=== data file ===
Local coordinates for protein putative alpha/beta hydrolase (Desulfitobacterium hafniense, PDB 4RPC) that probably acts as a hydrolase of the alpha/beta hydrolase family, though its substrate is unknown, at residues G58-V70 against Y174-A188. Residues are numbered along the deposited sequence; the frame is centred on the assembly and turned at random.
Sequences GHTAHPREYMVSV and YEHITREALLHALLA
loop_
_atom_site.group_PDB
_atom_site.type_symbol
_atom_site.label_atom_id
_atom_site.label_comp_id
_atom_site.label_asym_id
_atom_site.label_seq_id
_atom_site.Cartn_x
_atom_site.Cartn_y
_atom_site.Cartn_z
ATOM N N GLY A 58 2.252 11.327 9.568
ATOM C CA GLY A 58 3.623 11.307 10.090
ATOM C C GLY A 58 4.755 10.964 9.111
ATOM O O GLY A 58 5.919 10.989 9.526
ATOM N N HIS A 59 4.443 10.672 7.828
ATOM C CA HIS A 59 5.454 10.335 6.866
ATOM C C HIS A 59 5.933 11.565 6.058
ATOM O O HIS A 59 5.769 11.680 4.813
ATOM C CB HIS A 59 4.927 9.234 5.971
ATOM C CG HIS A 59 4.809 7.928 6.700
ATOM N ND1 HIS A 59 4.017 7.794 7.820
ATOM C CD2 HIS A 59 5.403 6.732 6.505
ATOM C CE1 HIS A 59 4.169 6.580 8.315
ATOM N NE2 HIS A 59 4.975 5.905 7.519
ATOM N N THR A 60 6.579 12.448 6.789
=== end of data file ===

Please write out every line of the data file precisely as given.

Local coordinates for protein putative alpha/beta hydrolase (Desulfitobacterium hafniense, PDB 4RPC) that probably acts as a hydrolase of the alpha/beta hydrolase family, though its substrate is unknown, at residues G58-V70 against Y174-A188. Residues are numbered along the deposited sequence; the frame is centred on the assembly and turned at random.
Sequences GHTAHPREYMVSV and YEHITREALLHALLA
loop_
_atom_site.group_PDB
_atom_site.type_symbol
_atom_site.label_atom_id
_atom_site.label_comp_id
_atom_site.label_asym_id
_atom_site.label_seq_id
_atom_site.Cartn_x
_atom_site.Cartn_y
_atom_site.Cartn_z
ATOM N N GLY A 58 2.252 11.327 9.568
ATOM C CA GLY A 58 3.623 11.307 10.090
ATOM C C GLY A 58 4.755 10.964 9.111
ATOM O O GLY A 58 5.919 10.989 9.526
ATOM N N HIS A 59 4.443 10.672 7.828
ATOM C CA HIS A 59 5.454 10.335 6.866
ATOM C C HIS A 59 5.933 11.565 6.058
ATOM O O HIS A 59 5.769 11.680 4.813
ATOM C CB HIS A 59 4.927 9.234 5.971
ATOM C CG HIS A 59 4.809 7.928 6.700
ATOM N ND1 HIS A 59 4.017 7.794 7.820
ATOM C CD2 HIS A 59 5.403 6.732 6.505
ATOM C CE1 HIS A 59 4.169 6.580 8.315
ATOM N NE2 HIS A 59 4.975 5.905 7.519
ATOM N N THR A 60 6.579 12.448 6.789